This cop on North Paca Street asks if I've heard about Rodney King. King was the man in Los Angeles beaten by Neanderthals in police uniforms while a video camera recorded everything. The cop on North Paca says King himself has now been arrested.
"King?" I ask. "Arrested?"
"Yeah," says the cop. "For impersonating a pinata."
I find myself caught between a comic grunt and revulsion. The Rodney King beating has become a metaphor not only for racial divisiveness, but for police-civilian tension, some of which is now playing itself out in Washington, D.C., while big cities around the country look on and hold their collective breath.
On Paca Street, the cop notices I am not laughing. The two of us shift our feet and look around uneasily.
"I guess that's kind of a police joke," he says.
I'd guess it's more specifically a white police joke.
The police are feeling a little defensive these days. Humor becomes an edgy defense mechanism, a conspiratorial wink as they circle the wagons against civilians who do not understand them.
Yes, yes, they will tell you, the Rodney King incident was terrible. Those Los Angeles police should be stripped of their uniforms and prosecuted like any other criminals.
But then, a moment later, they'll add: The King beating was a generalized frustration acting itself out. People don't understand what it's like, night after night on angry streets.
And then they'll point to Washington, where a policewoman shot a man coming at her with a knife and set off several nights of terrifying violence. The rioters say it's their own frustration acting itself out: lack of jobs, lack of housing, lack of hope. The politicians say nonsense, it's an excuse for lawlessness.
And the cops say: Look who's caught in the middle again.
On Calvert Street, outside the Clarence Mitchell Courthouse, here are two policemen in uniform. They've spent the morning testifying in a narcotics case that threatens to slip through their fingers.
One has a newspaper in his hand, and he's looking at a front-page story on the troubles in Washington, where some say the cops moved too cautiously and some of the cops say they should have been allowed to be more aggressive.
"What did those people expect?" the cop with the newspaper asks. "Man came at the officer with a knife. She shot him. What's she supposed to do when he's got a knife?"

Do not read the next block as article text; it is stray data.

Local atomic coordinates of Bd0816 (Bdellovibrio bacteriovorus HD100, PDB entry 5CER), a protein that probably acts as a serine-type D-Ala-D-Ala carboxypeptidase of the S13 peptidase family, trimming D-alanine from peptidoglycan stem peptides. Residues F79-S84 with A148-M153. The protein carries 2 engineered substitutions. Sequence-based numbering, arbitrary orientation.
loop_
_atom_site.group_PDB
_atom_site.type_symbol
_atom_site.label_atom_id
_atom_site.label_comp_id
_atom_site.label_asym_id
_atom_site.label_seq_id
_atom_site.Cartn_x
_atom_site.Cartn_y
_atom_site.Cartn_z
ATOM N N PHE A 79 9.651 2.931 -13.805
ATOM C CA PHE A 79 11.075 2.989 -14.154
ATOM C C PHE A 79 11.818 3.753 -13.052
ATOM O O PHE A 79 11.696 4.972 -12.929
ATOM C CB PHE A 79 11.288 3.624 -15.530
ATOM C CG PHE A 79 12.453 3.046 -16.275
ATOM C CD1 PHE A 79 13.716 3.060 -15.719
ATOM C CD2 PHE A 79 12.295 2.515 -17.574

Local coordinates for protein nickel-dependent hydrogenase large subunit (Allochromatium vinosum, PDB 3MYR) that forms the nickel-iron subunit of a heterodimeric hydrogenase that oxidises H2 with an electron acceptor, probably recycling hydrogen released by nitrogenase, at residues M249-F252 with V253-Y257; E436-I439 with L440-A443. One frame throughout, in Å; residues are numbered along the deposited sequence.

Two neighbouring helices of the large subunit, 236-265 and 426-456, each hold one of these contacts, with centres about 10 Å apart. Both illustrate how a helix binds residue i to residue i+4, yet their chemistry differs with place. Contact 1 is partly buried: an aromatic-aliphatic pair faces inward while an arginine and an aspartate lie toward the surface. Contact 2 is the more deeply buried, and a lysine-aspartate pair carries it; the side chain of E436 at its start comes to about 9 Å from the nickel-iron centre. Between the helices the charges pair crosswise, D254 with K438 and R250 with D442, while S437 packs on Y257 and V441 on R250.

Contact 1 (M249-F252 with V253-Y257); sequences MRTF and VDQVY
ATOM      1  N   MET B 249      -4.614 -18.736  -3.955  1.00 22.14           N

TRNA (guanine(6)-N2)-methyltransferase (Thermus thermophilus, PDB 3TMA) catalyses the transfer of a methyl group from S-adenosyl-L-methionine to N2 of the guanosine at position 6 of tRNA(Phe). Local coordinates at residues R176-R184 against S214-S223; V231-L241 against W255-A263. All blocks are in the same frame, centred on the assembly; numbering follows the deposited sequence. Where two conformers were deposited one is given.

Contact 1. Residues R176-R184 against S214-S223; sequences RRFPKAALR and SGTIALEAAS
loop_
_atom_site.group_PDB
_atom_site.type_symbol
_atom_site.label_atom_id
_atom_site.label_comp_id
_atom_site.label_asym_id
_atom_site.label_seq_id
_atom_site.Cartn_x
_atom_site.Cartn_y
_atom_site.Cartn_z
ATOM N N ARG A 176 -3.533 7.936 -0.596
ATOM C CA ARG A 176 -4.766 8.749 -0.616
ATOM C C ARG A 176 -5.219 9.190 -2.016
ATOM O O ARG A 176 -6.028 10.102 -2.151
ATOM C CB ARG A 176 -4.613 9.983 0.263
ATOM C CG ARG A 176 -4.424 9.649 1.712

"And yet the police get the blame," the other cop says.
Something is left unspoken here: Nobody wants an incident in Baltimore. Nobody with a police badge wants to set the spark with a bullet fired too quickly or a nightstick used too casually.
There's a generalized edginess. The mayor announces he'll have city employees check construction sites in search of illegal aliens.
The chairman of the Mayor's Committee on Hispanic Affairs calls this a slap in the face.
L He says the mayor should have first consulted his committee.
The mayor, a man inordinately sensitive to racial subtleties, missed a step in the modern political process. He was reacting to complaints from union leaders that contractors using illegal aliens are forcing legitimate contractors out of work.
And the shadow of Washington's troubles, growing out of its Hispanic community, suddenly hovers over Baltimore. The mayor doesn't want to look insensitive. The Hispanic community here isn't unaware of the troubles in Washington.
On Calvert Street, the cops say they can feel the fallout from the stories in Los Angeles and D.C. Criminal court juries, already sensitive to racial nuance, are reminded of ancient divisions.
The cops have long maintained that race plays a role inside the seclusion of jury rooms.
"Most of the jury in this case," one cop says now, "is black. The defendant's black. It'll make a difference."
"Even with you guys?" I ask. Both of the police are black.
"When we testify," one says, "they don't see black. They see blue. This uniform's the only color they see."
On the newsstands are magazines filled with stories of racial tension in America: Not only the news out of Washington, but Newsweek's cover story, "The New Politics of Race," and The Atlantic, whose cover reads, "When the official subject is presidential politics, taxes, welfare, crime, rights, or values . . . the real subject is race."
Do we need a reminder of how the City Council of Baltimore grappled with redistricting last month? The debate was held in an atmosphere of bared teeth. For more than two decades now, the city's official policy has been one of interracial civility. Those who lived through the troubles of the late '60s know how close we flirted with oblivion.
And yet, two decades later, the same problems are still here: Politicians so concerned for their own piece of turf that the community's concerns are an afterthought; the permanent underclass still mostly black and frustrated; race relations still fragile and edgy; and, when all else fails, everybody is ready to let it fall on the cops.